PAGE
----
HIV/AIDS is a serious issue among young African-Americans.
Today’s youth needs age-appropriate HIV prevention education provided by parents, schools, the community and Web-based educational programs. They need to be taught early about HIV prevention in a way that they can understand and use. This includes education about risks and skills to help delay sex and prevent HIV infection.
You may ask, Why is this necessary? Here are a few reasons, and they are profound: one in four (12,000 per year, 1,000 a month) new HIV infections in the United States is among young people between the ages of 13 and 24. More than half of new infections among youth occur in African-Americans, that is more new infections than among any other group by race/ethnicity and gender.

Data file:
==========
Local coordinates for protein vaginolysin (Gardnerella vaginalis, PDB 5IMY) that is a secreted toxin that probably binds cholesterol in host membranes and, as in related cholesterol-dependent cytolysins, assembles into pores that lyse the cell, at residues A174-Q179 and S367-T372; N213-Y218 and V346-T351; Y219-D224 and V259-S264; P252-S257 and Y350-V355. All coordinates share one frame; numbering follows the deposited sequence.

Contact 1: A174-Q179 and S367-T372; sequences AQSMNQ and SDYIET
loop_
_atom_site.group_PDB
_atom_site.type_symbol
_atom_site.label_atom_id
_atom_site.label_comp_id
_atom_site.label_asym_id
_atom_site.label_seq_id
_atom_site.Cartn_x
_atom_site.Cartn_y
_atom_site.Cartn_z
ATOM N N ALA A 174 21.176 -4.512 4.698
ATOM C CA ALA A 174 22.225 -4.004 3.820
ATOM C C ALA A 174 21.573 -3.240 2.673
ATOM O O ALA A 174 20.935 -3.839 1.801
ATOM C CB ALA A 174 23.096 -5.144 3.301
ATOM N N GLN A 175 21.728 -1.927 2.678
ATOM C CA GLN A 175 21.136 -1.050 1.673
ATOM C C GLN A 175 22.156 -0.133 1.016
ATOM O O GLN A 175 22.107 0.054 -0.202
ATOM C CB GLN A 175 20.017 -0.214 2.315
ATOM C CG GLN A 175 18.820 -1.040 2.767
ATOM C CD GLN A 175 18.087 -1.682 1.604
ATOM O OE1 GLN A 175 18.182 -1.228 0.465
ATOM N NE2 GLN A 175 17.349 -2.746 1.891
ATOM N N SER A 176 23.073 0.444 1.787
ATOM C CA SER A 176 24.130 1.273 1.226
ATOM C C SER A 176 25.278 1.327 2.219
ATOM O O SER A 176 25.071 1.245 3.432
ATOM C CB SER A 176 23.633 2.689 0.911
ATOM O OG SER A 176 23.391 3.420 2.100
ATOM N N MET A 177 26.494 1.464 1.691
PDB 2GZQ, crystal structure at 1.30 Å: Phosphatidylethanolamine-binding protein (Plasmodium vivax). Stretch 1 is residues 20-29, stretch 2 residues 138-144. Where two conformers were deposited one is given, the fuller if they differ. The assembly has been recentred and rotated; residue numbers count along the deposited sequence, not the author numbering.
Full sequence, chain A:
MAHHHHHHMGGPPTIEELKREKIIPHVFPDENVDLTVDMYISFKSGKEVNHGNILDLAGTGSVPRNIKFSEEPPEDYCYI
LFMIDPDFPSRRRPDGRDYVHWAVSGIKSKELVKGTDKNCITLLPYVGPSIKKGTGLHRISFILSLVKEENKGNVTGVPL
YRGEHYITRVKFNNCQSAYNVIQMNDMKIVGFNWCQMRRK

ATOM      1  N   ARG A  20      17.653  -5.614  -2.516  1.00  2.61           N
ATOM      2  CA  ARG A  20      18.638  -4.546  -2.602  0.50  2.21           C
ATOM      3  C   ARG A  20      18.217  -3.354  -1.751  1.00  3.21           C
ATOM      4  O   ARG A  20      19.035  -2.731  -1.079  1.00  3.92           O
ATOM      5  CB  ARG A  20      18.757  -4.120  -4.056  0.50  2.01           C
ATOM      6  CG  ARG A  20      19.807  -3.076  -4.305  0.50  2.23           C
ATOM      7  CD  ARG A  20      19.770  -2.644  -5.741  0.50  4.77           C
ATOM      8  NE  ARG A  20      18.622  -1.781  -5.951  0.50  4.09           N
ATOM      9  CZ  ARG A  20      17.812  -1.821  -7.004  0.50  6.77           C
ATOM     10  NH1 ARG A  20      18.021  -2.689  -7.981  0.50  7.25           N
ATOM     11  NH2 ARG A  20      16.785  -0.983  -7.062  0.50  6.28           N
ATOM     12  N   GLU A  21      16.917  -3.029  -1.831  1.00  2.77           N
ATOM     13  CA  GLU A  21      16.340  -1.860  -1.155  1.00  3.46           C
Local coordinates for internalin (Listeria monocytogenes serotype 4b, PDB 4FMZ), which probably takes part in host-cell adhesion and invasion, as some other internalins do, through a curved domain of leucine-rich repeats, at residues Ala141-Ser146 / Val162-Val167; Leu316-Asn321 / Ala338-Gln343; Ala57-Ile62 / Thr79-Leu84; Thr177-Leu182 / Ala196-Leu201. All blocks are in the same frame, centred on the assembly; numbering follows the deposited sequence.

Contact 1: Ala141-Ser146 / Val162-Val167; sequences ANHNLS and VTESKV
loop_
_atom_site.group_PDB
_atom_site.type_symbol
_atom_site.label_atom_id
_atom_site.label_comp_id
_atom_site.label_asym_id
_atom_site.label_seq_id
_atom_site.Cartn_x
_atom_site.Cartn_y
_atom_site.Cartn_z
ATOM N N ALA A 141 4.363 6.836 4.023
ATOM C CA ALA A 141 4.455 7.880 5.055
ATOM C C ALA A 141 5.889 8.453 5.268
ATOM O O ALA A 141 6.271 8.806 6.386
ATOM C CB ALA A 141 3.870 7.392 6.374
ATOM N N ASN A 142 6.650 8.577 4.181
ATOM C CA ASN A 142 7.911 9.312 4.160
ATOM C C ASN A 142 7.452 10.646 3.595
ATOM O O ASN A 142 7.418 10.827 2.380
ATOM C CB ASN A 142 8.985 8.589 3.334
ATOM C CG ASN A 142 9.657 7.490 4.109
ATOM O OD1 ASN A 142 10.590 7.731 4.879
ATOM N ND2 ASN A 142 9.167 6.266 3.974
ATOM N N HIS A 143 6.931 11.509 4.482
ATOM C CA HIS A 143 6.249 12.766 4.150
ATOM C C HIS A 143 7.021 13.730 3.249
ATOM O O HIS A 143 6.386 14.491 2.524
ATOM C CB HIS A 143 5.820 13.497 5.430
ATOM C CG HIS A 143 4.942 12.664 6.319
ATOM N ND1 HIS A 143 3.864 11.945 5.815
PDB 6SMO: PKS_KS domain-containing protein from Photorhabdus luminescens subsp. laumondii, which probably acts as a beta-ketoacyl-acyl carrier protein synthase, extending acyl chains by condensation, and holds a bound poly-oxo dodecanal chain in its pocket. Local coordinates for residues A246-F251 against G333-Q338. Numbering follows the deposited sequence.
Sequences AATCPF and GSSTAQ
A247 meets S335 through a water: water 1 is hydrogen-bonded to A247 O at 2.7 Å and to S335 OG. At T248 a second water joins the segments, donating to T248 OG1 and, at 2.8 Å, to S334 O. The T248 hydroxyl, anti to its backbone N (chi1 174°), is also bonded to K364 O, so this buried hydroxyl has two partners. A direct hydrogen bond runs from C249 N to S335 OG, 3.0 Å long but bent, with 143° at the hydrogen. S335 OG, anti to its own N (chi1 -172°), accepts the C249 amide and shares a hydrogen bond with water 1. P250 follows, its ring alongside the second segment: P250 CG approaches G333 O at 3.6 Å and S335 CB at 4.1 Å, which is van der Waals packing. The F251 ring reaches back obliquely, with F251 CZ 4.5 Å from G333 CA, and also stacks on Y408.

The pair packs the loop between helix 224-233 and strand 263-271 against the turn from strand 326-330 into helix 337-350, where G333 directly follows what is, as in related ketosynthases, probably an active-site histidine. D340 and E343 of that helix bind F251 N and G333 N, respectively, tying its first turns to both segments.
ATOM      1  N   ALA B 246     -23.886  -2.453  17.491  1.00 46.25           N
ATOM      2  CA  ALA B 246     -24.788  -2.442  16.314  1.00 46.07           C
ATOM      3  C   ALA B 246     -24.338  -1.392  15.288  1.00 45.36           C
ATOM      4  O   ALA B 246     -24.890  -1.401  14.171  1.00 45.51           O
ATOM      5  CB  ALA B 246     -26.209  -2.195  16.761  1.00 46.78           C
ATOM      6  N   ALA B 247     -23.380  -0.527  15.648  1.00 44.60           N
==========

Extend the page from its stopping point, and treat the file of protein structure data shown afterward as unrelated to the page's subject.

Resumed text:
Parents, teachers, mentors and community leaders need to have this information to move us to act, to make a concerted effort to provide our nation’s youth with the tools and resources they need to assess their own personal risk, to decrease risky behaviors, to get tested, and protect themselves from HIV infection.
This is one step to help reduce the number of youth who every year are diagnosed with HIV. In a 2012 Vital Signs report, behaviors among youth that may put them at risk were reviewed. Factors such as stigma, homophobia, discrimination, less condom use, more alcohol and drug use, and having sex with older partners (who may be more likely to be infected) put young gay and bisexual males at greater risk for HIV infection.
Read more about HIV among Black youth at BlackDoctor.Org.
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